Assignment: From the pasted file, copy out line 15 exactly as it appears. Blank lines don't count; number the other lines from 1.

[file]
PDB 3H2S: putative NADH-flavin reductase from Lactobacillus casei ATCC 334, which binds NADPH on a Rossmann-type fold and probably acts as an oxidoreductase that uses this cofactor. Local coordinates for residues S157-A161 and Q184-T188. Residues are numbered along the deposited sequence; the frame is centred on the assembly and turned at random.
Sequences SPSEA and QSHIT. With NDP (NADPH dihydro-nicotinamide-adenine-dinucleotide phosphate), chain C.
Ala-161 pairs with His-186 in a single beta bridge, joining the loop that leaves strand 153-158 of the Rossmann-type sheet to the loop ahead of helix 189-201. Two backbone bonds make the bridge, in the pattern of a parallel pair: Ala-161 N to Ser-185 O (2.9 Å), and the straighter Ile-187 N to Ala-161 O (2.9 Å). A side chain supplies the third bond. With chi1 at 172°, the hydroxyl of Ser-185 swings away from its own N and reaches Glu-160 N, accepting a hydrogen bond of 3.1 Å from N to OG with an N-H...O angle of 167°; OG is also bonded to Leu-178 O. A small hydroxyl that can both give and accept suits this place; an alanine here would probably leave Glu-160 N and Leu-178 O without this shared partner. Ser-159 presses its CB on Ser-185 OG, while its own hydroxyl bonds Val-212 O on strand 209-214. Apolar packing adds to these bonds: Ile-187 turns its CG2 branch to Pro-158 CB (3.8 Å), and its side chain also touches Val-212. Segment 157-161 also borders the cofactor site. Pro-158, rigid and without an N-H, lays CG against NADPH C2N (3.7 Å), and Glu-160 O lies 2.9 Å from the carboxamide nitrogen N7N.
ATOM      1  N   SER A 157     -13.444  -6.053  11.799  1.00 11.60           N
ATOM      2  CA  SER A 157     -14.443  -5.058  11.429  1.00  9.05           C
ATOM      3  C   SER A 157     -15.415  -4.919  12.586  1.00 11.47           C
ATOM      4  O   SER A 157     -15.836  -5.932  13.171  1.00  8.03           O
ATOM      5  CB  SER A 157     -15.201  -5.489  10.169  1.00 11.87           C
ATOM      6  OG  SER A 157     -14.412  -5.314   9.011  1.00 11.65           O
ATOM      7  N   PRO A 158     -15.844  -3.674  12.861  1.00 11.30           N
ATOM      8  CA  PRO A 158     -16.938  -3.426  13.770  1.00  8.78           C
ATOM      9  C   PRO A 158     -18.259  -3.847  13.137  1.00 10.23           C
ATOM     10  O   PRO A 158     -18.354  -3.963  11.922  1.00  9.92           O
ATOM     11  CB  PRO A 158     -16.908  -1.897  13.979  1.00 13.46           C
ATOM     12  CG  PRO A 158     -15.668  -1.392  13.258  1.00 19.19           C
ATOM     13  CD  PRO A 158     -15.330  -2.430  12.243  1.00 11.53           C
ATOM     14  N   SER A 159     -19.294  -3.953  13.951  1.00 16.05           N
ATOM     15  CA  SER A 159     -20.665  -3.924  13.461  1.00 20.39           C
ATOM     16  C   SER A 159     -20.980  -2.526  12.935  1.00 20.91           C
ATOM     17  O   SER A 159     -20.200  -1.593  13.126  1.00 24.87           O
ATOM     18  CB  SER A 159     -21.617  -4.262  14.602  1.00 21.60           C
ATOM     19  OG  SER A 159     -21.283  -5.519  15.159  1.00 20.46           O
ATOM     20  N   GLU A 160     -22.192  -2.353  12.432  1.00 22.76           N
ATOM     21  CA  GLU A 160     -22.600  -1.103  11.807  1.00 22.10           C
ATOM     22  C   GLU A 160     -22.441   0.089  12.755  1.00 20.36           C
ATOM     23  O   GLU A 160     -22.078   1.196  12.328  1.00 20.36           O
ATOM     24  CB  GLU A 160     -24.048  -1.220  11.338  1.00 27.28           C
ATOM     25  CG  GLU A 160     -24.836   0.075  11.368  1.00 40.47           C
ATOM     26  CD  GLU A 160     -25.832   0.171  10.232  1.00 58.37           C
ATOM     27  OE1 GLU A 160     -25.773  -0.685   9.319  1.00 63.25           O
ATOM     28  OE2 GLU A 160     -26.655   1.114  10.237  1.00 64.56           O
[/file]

ATOM     12  CG  PRO A 158     -15.668  -1.392  13.258  1.00 19.19           C